The UK government announced in April that it had agreed to a deal to send asylum seekers to the East African country. The asylum seekers would then be allowed to resettle in Rwanda.
The government insisted the program was intended to disrupt people-smuggling networks and prevent migrants from taking the dangerous sea voyage from France to England.
The plan sparked a wave of criticism from charities, religious leaders and international human rights groups, including the United Nations Refugee Agency (UNHCR). A small crowd of protesters gathered in front of the court on Monday.
UNHCR Commissioner Filippo Grandi condemned the British government’s plan during a news conference in Geneva on Monday.
“We believe it’s all wrong. It’s all wrong, this deal. For many different reasons,” he said.
Grundy said the UK was a signatory to the Refugee Convention, saying, “Exporting that responsibility to another country is contrary to any notion of international responsibility sharing responsibility.”
He also cast doubt on the UK’s justification for deportation, saying: “I mean saving people from dangerous trips is great, absolutely great. But is this the right way to do it? What’s the real motivation for this deal to happen? Is it? I don’t think so.”
Grandi continued that the UK had made the work of his agency “too difficult” and expressed concern that other countries would like to follow suit.
“What am I going to tell [other countries] If they say you know, a rich country like UK is sending them abroad, I will do the same. I’ll close my border, I say, you know, I want to save them from a dangerous journey and they can go to another country. The precedent it creates is devastating for a concept that needs to be shared, such as refuge,” said Grandy.
A separate legal case brought by the asylum aid charity is also being considered by the high court on Monday. Asylum is seeking an immediate injunction to stop the flight to allow a judicial review of the aid plan.
According to data from the UK Ministry of Defense, 28,526 people arrived in Britain on small boats in 2021.
The legal challenge to block deportation flights was brought by human rights groups Care4Calais and Detention Action, along with the Public and Commercial Services Association (PCS), a trade union representing some UK Home Office workers who are forced to move out. will be responsible for Deportations, as well as many of the asylum seekers, are facing deportation to Rwanda.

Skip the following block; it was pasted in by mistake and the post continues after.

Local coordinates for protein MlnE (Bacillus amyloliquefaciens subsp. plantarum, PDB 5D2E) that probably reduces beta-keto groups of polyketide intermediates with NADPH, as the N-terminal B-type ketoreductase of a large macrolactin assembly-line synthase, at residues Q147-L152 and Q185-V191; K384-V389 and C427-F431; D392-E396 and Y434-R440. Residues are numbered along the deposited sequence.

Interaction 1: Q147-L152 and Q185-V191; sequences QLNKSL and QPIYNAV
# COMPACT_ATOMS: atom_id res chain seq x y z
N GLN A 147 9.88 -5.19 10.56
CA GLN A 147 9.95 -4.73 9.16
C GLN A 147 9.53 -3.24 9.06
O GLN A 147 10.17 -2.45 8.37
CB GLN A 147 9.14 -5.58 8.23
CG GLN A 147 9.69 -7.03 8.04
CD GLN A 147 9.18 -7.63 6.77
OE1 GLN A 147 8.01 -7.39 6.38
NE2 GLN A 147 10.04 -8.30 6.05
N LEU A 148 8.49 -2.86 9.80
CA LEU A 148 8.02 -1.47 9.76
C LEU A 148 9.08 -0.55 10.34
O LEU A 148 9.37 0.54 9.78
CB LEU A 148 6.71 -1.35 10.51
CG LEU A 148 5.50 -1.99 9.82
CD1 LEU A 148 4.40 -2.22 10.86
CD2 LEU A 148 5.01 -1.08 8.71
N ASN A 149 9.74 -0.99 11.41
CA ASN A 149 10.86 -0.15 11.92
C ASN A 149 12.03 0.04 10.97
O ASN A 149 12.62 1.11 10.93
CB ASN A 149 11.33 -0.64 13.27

The organizations claimed that the policy was “unlawful on several grounds”, and sought an injunction to prevent the aircraft from taking off. A full court hearing on whether the plan is legal is due next month. Three groups argued that there should be no deportation flights prior to that hearing.
He also challenged the legal right to execute Britain’s Home Secretary Priti Patel, the “rationality” of her claim that Rwanda is generally a “safe third country”, its human rights record, and the country’s efforts to prevent malaria. adequacy and whether the policy complies with the European Convention on Human Rights.
The head of the PCS, Mark Cervotka, said in a statement that the union is “deeply disappointed by today’s decision, and the position in which it places our members, who will have to carry out these forced expulsions.”
“Today’s decision does not make the eviction legal – it will be decided next month. In the meantime, our members are being instructed tomorrow to do something that may be illegal in a few weeks,” he said.
Separately, Detention Action also said it was disappointed with the decision.
It is unclear how many people will be on the first flight on Tuesday, as many of the deportees face their own personal legal challenges.
Care4Calais said on Friday it was working with 113 people who were facing deportation to Rwanda. The charity said on Monday that only eight of the 31 people initially due to be deported in the country on Tuesday were to be deported, after 23 had “their Rwanda tickets cancelled.”
Raza Hussein, representing the coalition that launched the appeal, told the court that a man who was on the flight on Tuesday received a ruling on Monday that he would still be deported despite being the victim of torture. That “Rwanda has a functioning health care system and does not pose any problems.”
British newspaper The Times reported on Saturday that heir to the throne, Prince Charles, privately described plans to send asylum seekers to Rwanda as “horrendous”.
“He said he was more disappointed with the policy,” the Times quoted an unnamed source as saying. “He said he thinks the whole approach of the government is appalling.”
CNN has not independently confirmed the Times report. Clarence House did not deny the report, but said it would not comment on “an alleged anonymous private conversation with the Prince of Wales”.
CNN’s Arnaud Siad, Lauren Said-Moorhouse, Sharon Braithwaite, Zahid Mahmood, Eliza McIntosh, Rob Idioles, Niamh Kennedy, Max Foster, George Engels and Chris Liakos contributed reporting.